Suzerainty occurs where a region or people is a tributary to a more powerful entity which controls its foreign affairs while allowing the tributary vassal state some limited domestic autonomy. The dominant entity in the suzerainty relationship, or the more powerful entity itself, is called a...

 power, the Ottoman Empire
Ottoman Empire
The Ottoman EmpireIt was usually referred to as the "Ottoman Empire", the "Turkish Empire", the "Ottoman Caliphate" or more commonly "Turkey" by its contemporaries...

.

Burned down by the Ottomans and briefly discarded by princes at the start of the 17th century, Bucharest was rebuilt and continued to grow in size and prosperity. Its centre was developed around the Ulița Mare (lit. Grand Street), which starting with 1589 became known as Lipscani
Lipscani
Lipscani is a street and a district of Bucharest, Romania, which in the Middle Ages was the most important commercial center of Bucharest and the whole Wallachia...

. Before the 18th century, it became the most important trade centre of Wallachia and became a permanent location for the Wallachian court after 1698 (starting with the reign of Constantin Brâncoveanu
Constantin Brâncoveanu
Constantin Brâncoveanu was Prince of Wallachia between 1688 and 1714.-Ascension:A descendant of the Craioveşti boyar family and related to Matei Basarab, Brâncoveanu was born at the estate of Brâncoveni and raised in the house of his uncle, stolnic Constantin Cantacuzino...

).

Partly destroyed by natural disasters and rebuilt several times during the following 200 years, and hit by Caragea's plague
Caragea's plague
Caragea's plague or Caradja's plague was a bubonic plague epidemic that occurred in Wallachia, mainly in Bucharest, in the years 1813 and 1814. It coincided with the rule of the Phanariote Prince John Caradja.-Alleged source:...

in 1813–1814, the city was wrested from Ottoman control and occupied at several intervals by the Habsburg Monarchy
Habsburg Monarchy
The Habsburg Monarchy covered the territories ruled by the junior Austrian branch of the House of Habsburg , and then by the successor House of Habsburg-Lorraine , between 1526 and 1867/1918. The Imperial capital was Vienna, except from 1583 to 1611, when it was moved to Prague...

 (1716, 1737, 1789) and Imperial Russia (three times between 1768 and 1806). It was placed under Russian administration
Regulamentul Organic
Regulamentul Organic was a quasi-constitutional organic law enforced in 1834–1835 by the Imperial Russian authorities in Moldavia and Wallachia...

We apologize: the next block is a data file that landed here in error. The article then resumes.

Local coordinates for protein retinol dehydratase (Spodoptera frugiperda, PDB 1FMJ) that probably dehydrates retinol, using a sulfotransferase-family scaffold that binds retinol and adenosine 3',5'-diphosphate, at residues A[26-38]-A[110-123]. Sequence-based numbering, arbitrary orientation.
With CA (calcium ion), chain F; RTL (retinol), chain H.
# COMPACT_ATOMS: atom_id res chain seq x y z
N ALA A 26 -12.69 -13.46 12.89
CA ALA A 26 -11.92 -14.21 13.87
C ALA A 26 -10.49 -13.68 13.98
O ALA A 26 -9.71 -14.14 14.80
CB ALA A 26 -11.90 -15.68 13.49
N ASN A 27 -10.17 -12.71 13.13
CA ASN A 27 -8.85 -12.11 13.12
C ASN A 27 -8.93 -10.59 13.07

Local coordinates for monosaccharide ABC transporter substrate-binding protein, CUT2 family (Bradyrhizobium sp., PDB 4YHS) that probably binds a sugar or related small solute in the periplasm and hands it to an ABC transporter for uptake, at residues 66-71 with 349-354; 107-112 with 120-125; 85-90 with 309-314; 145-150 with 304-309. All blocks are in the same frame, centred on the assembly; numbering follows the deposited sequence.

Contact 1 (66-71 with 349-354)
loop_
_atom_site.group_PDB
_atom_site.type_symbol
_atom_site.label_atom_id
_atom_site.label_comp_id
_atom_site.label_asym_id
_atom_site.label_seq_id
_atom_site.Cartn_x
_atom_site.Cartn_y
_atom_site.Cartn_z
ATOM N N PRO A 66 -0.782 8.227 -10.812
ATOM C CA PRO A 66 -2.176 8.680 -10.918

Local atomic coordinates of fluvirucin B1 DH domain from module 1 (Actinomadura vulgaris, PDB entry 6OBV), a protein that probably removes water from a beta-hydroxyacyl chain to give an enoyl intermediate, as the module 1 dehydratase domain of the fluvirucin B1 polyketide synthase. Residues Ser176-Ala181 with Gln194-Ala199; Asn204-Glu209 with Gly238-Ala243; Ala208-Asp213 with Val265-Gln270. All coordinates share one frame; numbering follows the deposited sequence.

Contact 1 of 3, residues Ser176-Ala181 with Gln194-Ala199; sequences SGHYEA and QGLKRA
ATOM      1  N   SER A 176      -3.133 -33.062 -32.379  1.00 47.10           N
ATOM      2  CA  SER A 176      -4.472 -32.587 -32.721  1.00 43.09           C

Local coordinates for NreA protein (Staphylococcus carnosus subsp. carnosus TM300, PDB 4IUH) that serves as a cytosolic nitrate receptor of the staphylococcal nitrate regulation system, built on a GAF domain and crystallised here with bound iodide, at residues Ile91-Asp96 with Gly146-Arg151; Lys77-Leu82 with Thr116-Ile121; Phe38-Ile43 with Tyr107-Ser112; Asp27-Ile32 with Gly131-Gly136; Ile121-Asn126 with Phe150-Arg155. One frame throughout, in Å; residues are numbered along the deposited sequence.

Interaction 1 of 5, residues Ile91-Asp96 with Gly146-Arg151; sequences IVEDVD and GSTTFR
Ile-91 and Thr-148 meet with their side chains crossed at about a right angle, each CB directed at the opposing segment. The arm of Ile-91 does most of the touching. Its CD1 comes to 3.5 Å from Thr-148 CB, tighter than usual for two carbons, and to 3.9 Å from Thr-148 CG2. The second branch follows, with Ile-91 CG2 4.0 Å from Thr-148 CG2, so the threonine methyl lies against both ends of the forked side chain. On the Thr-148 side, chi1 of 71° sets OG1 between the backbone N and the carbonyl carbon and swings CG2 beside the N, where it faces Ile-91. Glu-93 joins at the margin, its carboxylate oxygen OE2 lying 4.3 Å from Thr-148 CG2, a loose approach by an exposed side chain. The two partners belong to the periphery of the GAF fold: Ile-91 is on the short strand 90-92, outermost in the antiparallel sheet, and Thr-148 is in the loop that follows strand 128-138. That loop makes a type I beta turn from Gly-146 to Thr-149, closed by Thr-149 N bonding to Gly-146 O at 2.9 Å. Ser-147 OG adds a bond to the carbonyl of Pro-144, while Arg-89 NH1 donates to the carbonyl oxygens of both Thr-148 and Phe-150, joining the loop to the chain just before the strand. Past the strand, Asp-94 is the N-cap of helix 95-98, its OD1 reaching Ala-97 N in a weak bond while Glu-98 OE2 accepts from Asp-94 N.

between 1828 and the Crimean War
Crimean War
The Crimean War was a conflict fought between the Russian Empire and an alliance of the French Empire, the British Empire, the Ottoman Empire, and the Kingdom of Sardinia. The war was part of a long-running contest between the major European powers for influence over territories of the declining...

, with an interlude during the Bucharest-centred 1848 Wallachian revolution, and an Austrian
Austrian Empire
The Austrian Empire was a modern era successor empire, which was centered on what is today's Austria and which officially lasted from 1804 to 1867. It was followed by the Empire of Austria-Hungary, whose proclamation was a diplomatic move that elevated Hungary's status within the Austrian Empire...

 garrison took possession after the Russian departure (remaining in the city until March 1857). Additionally, on 23 March 1847, a fire consumed about 2,000 buildings, destroying a third of the city.

In 1861, when Wallachia
Wallachia
Wallachia or Walachia is a historical and geographical region of Romania. It is situated north of the Danube and south of the Southern Carpathians...

 and Moldavia
Moldavia
Moldavia is a geographic and historical region and former principality in Eastern Europe, corresponding to the territory between the Eastern Carpathians and the Dniester river...

 were united to form the Principality of Romania
Danubian Principalities
Danubian Principalities was a conventional name given to the Principalities of Moldavia and Wallachia, which emerged in the early 14th century. The term was coined in the Habsburg Monarchy after the Treaty of Küçük Kaynarca in order to designate an area on the lower Danube with a common...

, Bucharest became the new nation's capital; in 1881, it became the political centre of the newly-proclaimed Kingdom of Romania
Kingdom of Romania
The Kingdom of Romania was the Romanian state based on a form of parliamentary monarchy between 13 March 1881 and 30 December 1947, specified by the first three Constitutions of Romania...

 under Carol I
Carol I of Romania
Carol I , born Prince Karl of Hohenzollern-Sigmaringen was reigning prince and then King of Romania from 1866 to 1914. He was elected prince of Romania on 20 April 1866 following the overthrow of Alexandru Ioan Cuza by a palace coup...